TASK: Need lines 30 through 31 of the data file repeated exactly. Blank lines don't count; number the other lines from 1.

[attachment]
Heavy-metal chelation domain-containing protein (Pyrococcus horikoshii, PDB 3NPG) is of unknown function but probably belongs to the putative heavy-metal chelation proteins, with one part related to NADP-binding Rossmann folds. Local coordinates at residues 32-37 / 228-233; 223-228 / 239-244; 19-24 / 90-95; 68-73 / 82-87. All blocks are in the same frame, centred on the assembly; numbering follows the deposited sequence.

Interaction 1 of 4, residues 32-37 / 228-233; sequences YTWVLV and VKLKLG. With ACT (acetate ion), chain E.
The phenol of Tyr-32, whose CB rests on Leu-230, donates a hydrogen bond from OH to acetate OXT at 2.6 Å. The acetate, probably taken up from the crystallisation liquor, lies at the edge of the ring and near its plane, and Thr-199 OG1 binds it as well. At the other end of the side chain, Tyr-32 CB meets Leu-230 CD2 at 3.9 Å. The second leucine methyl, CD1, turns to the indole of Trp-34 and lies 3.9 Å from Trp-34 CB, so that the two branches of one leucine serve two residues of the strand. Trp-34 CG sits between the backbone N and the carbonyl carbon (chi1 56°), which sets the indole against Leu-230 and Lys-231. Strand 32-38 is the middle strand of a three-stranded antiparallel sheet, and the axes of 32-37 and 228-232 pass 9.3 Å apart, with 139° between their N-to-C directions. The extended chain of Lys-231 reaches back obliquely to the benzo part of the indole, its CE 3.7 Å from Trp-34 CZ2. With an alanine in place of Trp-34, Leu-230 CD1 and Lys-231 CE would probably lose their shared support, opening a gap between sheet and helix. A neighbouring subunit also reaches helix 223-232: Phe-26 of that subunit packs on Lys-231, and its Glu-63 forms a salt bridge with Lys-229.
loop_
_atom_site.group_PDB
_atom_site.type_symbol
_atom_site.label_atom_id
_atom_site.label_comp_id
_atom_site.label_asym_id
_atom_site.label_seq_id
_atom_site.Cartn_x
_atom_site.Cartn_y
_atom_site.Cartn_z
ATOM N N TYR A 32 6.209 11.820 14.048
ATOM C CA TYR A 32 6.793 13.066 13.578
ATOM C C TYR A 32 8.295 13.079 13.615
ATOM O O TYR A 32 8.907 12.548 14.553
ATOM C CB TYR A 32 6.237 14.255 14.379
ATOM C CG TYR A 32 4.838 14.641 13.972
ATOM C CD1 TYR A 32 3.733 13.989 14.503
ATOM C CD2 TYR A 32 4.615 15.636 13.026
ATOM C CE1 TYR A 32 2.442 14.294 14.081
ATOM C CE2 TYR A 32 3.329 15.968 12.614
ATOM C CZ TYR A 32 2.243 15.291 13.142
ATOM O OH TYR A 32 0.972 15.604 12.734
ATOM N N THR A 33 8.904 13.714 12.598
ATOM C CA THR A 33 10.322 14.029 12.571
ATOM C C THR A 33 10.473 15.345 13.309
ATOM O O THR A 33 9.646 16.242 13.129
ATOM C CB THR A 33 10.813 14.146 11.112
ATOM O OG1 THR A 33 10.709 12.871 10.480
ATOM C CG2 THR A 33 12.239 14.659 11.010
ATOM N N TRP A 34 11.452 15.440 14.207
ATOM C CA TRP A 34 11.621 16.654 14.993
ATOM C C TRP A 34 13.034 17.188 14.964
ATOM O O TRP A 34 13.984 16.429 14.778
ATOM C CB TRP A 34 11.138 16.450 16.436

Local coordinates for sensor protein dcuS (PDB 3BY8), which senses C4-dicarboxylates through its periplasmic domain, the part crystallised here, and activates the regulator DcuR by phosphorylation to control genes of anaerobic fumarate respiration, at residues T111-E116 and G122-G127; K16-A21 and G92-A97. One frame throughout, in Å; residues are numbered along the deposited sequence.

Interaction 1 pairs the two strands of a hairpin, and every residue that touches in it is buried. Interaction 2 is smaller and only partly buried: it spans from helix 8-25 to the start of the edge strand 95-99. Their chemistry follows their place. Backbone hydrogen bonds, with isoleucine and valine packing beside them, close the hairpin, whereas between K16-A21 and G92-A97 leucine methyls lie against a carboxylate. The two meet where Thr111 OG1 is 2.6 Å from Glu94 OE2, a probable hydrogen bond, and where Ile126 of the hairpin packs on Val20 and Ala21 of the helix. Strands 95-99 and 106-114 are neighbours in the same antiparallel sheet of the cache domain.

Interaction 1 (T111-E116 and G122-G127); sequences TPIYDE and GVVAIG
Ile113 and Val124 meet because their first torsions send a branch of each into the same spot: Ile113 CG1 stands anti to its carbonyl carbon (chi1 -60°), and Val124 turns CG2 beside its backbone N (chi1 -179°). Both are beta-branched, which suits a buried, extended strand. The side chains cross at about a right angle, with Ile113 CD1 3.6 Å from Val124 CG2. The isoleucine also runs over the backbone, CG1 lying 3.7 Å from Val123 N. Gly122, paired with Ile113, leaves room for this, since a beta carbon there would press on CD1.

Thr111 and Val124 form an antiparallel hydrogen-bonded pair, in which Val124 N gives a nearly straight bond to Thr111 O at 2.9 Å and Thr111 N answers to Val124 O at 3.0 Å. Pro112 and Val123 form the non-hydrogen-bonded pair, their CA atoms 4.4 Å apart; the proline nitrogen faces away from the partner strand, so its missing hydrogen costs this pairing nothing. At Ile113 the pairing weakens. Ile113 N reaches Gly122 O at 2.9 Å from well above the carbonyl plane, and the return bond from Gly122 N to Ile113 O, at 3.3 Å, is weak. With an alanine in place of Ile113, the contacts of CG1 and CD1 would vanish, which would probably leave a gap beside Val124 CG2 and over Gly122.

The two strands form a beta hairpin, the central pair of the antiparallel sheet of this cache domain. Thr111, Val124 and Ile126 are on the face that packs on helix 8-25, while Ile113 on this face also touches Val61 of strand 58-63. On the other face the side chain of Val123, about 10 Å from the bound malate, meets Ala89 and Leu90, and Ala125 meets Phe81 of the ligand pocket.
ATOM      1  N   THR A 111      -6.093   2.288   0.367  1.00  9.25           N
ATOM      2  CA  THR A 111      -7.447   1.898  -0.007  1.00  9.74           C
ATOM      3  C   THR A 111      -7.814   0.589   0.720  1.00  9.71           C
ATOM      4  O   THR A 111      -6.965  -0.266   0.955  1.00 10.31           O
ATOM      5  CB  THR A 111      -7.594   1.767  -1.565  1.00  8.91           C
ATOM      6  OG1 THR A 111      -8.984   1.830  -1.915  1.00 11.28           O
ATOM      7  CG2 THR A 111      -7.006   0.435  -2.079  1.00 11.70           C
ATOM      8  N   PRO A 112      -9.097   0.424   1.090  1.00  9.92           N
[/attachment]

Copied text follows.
ATOM C CB THR A 33 10.813 14.146 11.112
ATOM O OG1 THR A 33 10.709 12.871 10.480